Online Dental Education Library
Teeth grinding and clenching are common habits, but that doesn't mean they are harmless. Stresses from the powerful forces generated by grinding and clenching (also known as “bruxing”) can wear down teeth or even loosen them. Teeth that have enamel worn away or scraped off from this repeated rubbing action may become sensitive to hot or cold. And dental work such as crowns and fillings may get damaged. Bruxism can also lead to jaw pain and/or headaches.
Even if you have experienced some of these signs and symptoms, you may not realize you are a bruxer — particularly if your habit is nocturnal, as is often the case. Yet the evidence of tooth damage may become obvious during your regular checkup and cleaning. Dentists can also help you break the habit, relieve any pain you are experiencing, and repair any damage to your teeth or dental work.
Why do we grind or clench our teeth?
The most common reason for grinding/clenching habits is stress, which can affect our health in various ways. Some people experience stomach pain or skin breakouts; bruxing is yet another manifestation. Sometimes people grind their teeth because of misaligned teeth or other bite problems. Using stimulating substances such as caffeine, alcohol, tobacco and illegal drugs can also put you at risk. Additionally, teeth grinding is believed to be an uncommon side effect of certain medications.
What can be done?
Sometimes simply becoming aware of the habit can help you to get it under control. If stress is the issue, try to find healthy ways of managing it: exercise, meditation, listening to relaxing music, or a warm bath may help. Your teeth will be monitored over time at the dental office to make sure the problem is not worsening.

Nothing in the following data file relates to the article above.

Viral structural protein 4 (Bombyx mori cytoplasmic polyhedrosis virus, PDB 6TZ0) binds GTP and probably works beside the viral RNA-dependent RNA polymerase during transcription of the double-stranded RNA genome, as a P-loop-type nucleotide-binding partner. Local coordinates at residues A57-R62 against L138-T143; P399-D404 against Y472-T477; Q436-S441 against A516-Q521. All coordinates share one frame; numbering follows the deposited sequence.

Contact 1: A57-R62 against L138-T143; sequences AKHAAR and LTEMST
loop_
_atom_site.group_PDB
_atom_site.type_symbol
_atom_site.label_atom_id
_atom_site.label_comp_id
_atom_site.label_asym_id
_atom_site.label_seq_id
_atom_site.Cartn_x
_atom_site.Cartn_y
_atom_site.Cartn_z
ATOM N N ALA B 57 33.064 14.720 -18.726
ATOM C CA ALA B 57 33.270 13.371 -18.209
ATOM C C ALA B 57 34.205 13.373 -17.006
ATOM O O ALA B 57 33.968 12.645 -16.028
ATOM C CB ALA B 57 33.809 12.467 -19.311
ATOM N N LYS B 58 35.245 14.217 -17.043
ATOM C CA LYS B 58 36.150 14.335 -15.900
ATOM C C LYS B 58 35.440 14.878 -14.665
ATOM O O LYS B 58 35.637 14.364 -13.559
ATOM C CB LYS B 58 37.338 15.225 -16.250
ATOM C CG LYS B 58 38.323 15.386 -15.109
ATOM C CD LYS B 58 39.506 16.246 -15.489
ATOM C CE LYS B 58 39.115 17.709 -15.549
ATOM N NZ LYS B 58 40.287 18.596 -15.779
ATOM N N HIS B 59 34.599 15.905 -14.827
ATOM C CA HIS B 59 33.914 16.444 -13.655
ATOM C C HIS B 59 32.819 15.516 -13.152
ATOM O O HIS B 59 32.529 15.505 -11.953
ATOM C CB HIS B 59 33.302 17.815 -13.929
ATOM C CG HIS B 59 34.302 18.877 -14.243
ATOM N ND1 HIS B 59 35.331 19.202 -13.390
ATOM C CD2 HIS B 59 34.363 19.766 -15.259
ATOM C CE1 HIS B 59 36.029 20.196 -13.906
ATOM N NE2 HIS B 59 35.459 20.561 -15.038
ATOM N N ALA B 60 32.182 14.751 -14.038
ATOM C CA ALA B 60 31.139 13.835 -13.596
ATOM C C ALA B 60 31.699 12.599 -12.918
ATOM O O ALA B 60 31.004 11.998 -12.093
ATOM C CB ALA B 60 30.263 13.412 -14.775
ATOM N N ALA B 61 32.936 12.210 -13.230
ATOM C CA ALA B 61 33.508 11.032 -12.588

If damage to your teeth or existing dental work is evident, we may recommend a custom-made nightguard, also known as an “occlusal guard,” may be recommended. It resembles an athletic mouthguard. Made of comfortable plastic, the guard is worn at night to keep your teeth from actually contacting each other. It also helps protect your jaw joints from excessive force.
If a bite problem exists where some teeth are hitting before the others (all of your teeth should hit at the same time), it can sometimes be treated by removing a tiny bit of enamel from an individual tooth that is sticking up a bit (and therefore receiving too much force) to bring it in line with the others. This is known as a bite adjustment. If your malocclusion (bad bite) is more serious, orthodontics might be recommended. Replacing any teeth that are missing can also help stabilize your bite by inhibiting the shifting of teeth that occurs when extra space is left open by missing teeth.
A word about kids: Teeth grinding is very common in children, especially when they are shedding their baby teeth. Since they often outgrow it, treatment is not usually recommended.
Stress & Tooth Habits Teeth grinding and/or clenching habits are particularly common in people who are undergoing stressful periods or major life changes. These usually unconscious habits can result in jaw muscles going into spasm, teeth wearing down, and other problems. Treatment is usually aimed at relieving the symptoms and stopping damage... Read Article
How & Why Teeth Wear Are teeth supposed to last for a lifetime? And are humans designed to live for up to a hundred years? Given all the current improvements in the areas of medicine and health, both general and oral, people are not only living longer, but they are also keeping their teeth longer. This article will provide an overview of the “oral system” and one of its more common and important occurrences, tooth wear... Read Article
When Children Grind Their Teeth Many children grind their teeth as they sleep, and the grating sounds of this habit can really set a parent's own teeth on edge. But is tooth grinding (also called “bruxism”) harmful? And can — or should — anything be done to break the habit? Dear Doctor magazine shines a light on this unsettling nocturnal behavior... Read Article